“We were driving into New York to see a synagogue — a very old one — and there was no desire in me to paint it, because it was beautiful, and it didn’t need me,” Hedy Pagremanski said at a small table in what used to be her grandson’s bedroom. A few feet away, a painting sat waiting to be varnished.
“This is the painting room,” she said.
Pagremanski, a soft-spoken, 88-year-old street artist who has lived in Long Beach for more than 30 years, had just finished her most recent painting, which depicts 53 actual Long Beach residents on a stretch of Park Avenue between Riverside and Long Beach boulevards.
She was born in Vienna in 1929, escaped Hitler’s rule by fleeing to Panama at age 8 and settled in Chicago in 1947, where she attended art school. She is best known for her New York street paintings, in which she depicted buildings that would soon be torn down.
Pagremanski and her late husband, Eric, used to travel with her easel and supplies to New York City sidewalks, such as the Lower East Side, where she painted as strangers walked by.
“We sat down in front of an old broken building which was going to be torn down,” Pagremanski said, referring to one of her earlier paintings. “It was begging to be painted.”
She has painted more than 80 scenes of New York City landscapes, including commissions for Goldman Sachs. But what started out as a mission to paint soon-to-be-demolished buildings transformed into painting another subject.
“I want to do what’s disappearing, which is mostly people,” she said.
Each person in her paintings is a real native to the area, and they all have their own stories, she explained.
“People who walked by would say, ‘Is she painting this? I live here, would she put me into the painting?’” Pagremanski said. “And Eric said, ‘Only if you give us a story of how you belong to this area.’”
That was the condition — if they gave her their stories, they were immortalized in her paintings. Even the dogs are real.
Pagremanski said she keeps a chart for each painting that assigns every person a number that explains their corresponding story.
“I have stories that are just miraculous,” she said, “about America and how it was founded, from the Lower East Side.”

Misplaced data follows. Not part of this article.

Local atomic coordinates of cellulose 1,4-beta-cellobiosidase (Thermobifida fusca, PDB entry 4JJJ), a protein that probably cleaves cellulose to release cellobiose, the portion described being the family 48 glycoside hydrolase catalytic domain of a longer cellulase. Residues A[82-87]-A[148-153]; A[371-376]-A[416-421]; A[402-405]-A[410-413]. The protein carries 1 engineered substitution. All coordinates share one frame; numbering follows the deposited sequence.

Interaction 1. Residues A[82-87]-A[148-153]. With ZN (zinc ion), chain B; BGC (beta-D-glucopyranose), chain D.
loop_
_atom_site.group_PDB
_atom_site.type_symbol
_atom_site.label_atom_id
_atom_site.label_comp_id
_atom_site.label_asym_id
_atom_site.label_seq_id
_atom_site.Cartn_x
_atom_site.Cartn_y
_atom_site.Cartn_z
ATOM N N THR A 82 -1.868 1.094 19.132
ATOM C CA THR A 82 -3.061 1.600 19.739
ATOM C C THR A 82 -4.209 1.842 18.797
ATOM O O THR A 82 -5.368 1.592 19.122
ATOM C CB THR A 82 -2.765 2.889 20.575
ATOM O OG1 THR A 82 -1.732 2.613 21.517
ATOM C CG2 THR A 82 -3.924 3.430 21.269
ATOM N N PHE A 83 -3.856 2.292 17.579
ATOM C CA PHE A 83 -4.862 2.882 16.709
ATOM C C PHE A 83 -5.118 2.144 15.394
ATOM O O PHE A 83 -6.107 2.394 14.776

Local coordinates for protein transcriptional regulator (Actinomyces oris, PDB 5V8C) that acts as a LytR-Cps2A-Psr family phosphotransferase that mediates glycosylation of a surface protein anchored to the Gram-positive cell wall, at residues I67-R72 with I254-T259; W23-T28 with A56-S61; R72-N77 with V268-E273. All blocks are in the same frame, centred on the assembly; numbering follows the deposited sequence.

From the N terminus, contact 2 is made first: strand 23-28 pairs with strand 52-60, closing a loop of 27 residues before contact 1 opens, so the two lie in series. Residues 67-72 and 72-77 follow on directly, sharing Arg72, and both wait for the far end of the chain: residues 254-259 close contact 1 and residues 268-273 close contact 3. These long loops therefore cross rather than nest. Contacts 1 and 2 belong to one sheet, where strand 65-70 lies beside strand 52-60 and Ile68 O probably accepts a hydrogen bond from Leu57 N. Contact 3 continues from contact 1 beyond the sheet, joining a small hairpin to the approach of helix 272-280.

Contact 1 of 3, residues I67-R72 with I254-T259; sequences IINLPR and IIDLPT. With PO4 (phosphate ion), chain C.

After spending time in upstate New York and Oceanside, she moved to Long Beach in the 1980s. She continued to travel to New York City and paint, and her works portrayed the melting pot that is Manhattan.
But she didn’t paint Long Beach.
“Long Beach wasn’t interesting,” she said. “That’s why I didn’t want to do Long Beach, because the buildings don’t have the history that New York buildings have — but the people are fascinating.”
She and Eric operated a business in Long Beach called Follow Your Art, where they taught their students art skills. It closed in 2003.
In 2000, she finally painted Long Beach and its residents in a piece she called “Long Beach Marches into the Millennium.”
The piece portrayed hundreds of actual residents, including former state Assemblyman Harvey Weisenberg and his family.
“I found out how wonderful this city is,” she said. “Long Beach is filled with incredible organizations.”
Then, more recently, she sat down to draw a local bagel shop on Park Avenue, Max Bialystok & Company, which she regularly visits to order a cream cheese bagel with what she called the proper ratio of walnuts to raisins. Then she decided to paint it.
The piece includes employees of the Magnolia Community Center and members of Long Beach Reach.
The next project she’s working on is a street in the West End, but she said it will not be finished for at least a year.
Overall, her paintings seek to relay the message that cities comprise a wide variety of people, ranging in ethnicity and creed, and denounce prejudice.
“I saw America becoming wonderful bit by bit — more inclusive,” Pagremanski said. “And it’s going to come back to that again. We have a period now, which scares the hell out of me, but it won’t stay. We’re so mixed. It’s the best place. No matter where you live — your apartment, your home — there are corners that are not as nice, but there’s a room that you might love.”